Sierra Club: NPPD going nowhere fast for state's energy future
LYONS, Nebraska -- Today, the Sierra Club released a new report featuring the environmental organization’s analysis of the Nebraska Public Power District’s recently released strategic plan for achieving low-cost electric service to its customers.
The Sierra Club’s white paper, entitled Nebraska Public Power District - Going Nowhere Fast, examines three major troublesome risks in the Nebraska Public Power District (NPPD) 5-year plan:
* NPPD’s choice to forego the cost-saving renewable energy resources like wind and solar.
* Dissatisfied customers leaving NPPD, putting the strain of aging and expensive coal plants on remaining customers.
* NPPD not addressing the utility’s growing glut of capacity that is increasingly costly in today’s energy markets.
The Omaha Public Power District (OPPD) has announced it will reach the level of 50% clean energy in its retail sales by 2020, up from 12.5% in 2016. In contrast, NPPD’s proposed 5-year plan plots out a course where clean energy will remain constant at 18.5% of its retail sales with no planned increase from 2016 to 2022. NPPD’s business-as-usual attitude toward resource planning is increasingly isolating the power district and its customers within the state of Nebraska. Their plan proposes a do-nothing approach in spite of exciting changes in the energy market that have brought millions of dollars in savings to utilities across the region, including both Lincoln Electric System and Omaha Public Power District.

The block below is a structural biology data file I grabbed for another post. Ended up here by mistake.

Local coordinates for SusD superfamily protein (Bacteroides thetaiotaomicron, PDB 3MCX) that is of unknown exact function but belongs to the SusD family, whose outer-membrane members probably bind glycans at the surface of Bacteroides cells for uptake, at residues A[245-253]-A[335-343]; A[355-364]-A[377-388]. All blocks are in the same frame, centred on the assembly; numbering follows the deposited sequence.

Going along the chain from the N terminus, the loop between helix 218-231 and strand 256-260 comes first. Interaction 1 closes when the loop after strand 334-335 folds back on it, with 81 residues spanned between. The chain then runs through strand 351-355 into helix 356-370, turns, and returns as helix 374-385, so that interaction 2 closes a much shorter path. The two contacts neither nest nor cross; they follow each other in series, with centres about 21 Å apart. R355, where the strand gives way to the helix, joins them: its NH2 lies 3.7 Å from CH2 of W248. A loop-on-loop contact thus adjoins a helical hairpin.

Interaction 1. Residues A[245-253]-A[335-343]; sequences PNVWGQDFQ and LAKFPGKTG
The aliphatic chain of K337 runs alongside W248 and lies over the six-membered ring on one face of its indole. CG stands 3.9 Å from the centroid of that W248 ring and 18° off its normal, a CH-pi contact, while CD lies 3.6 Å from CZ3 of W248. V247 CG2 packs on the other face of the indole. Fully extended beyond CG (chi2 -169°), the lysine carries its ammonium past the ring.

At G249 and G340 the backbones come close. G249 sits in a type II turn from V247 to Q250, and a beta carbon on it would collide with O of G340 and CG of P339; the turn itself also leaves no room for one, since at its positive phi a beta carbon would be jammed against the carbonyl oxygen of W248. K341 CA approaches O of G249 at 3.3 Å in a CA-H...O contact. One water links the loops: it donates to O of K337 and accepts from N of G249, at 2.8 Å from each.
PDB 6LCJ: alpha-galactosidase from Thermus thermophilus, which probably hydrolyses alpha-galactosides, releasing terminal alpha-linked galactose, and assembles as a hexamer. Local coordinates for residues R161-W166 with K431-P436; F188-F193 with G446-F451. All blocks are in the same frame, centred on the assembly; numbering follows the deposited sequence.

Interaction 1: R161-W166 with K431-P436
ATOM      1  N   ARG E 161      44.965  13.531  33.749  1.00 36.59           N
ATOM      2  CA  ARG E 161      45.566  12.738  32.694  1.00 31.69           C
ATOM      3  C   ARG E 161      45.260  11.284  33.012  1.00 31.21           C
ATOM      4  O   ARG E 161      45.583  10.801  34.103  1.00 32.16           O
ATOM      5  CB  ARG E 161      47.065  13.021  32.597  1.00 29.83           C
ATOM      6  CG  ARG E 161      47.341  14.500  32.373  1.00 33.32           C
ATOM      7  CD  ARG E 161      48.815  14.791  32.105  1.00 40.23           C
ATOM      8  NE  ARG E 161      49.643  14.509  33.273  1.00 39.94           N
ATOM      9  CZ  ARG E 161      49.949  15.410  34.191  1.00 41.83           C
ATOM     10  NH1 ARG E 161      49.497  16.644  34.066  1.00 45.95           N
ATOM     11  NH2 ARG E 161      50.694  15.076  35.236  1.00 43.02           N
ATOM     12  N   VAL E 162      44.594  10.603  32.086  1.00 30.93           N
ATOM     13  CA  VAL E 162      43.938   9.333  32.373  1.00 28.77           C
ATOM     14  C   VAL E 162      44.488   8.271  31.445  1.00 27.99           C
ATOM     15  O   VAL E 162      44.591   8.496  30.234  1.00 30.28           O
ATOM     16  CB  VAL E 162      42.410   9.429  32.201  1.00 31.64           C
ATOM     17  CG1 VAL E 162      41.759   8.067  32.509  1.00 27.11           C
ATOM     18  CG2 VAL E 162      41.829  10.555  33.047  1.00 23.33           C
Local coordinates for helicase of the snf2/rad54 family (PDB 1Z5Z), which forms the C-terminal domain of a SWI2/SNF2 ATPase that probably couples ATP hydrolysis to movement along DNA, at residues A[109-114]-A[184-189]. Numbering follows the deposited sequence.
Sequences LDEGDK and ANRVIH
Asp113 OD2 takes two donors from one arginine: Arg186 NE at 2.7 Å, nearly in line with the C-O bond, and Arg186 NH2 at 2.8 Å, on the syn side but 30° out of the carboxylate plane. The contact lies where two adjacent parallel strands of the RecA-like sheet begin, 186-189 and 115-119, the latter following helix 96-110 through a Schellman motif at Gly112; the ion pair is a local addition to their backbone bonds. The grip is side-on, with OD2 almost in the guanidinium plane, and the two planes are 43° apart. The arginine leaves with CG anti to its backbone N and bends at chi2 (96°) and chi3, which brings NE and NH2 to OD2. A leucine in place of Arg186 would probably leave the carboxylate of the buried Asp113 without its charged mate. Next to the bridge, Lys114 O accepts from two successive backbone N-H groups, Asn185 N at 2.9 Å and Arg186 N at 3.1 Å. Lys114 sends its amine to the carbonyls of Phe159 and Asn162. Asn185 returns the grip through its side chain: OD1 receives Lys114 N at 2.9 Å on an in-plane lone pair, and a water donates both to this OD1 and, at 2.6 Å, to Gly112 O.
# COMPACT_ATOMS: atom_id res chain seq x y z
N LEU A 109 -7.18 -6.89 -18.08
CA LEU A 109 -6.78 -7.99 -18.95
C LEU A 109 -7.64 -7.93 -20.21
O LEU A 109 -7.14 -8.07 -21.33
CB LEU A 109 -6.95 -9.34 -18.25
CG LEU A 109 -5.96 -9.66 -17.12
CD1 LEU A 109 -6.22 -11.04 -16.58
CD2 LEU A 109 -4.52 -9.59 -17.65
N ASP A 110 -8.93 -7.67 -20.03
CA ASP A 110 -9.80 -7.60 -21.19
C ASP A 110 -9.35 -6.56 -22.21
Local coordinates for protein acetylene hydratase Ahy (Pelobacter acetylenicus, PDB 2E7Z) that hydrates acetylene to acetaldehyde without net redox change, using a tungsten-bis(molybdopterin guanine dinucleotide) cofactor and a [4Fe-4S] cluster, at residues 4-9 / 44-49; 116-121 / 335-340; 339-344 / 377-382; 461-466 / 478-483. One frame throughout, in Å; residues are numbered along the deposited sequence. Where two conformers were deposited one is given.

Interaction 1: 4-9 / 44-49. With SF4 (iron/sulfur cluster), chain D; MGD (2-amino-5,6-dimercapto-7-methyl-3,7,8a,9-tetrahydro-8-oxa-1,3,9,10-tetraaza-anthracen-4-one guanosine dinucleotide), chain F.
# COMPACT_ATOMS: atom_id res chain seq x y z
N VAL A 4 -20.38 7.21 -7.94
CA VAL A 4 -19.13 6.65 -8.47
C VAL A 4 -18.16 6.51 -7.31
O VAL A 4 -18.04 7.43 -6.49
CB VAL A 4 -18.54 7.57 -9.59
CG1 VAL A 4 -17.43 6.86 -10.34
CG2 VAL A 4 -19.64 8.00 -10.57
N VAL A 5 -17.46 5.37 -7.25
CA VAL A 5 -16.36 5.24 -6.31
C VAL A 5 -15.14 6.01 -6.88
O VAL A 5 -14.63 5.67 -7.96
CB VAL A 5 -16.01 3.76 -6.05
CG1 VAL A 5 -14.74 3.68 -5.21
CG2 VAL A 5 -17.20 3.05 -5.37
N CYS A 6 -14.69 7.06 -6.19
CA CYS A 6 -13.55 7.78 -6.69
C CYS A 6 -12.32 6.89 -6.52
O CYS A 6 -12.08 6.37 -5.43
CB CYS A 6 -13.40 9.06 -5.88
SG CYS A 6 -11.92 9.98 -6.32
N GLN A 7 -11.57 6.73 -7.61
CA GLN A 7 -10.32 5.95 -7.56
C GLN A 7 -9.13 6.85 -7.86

John Crabtree, Nebraska Campaign Representative for the Sierra Club’s Beyond Coal Campaign released the following statement:
Nebraska is falling behind other states in the region as well, Wind energy only accounts for 10% of Nebraska’s in-state electricity generation, while it accounts for 30% in Kansas and 37% in Iowa despite the fact that both of those states generate more electricity overall.”
The Sierra Club’s white paper can be viewed here.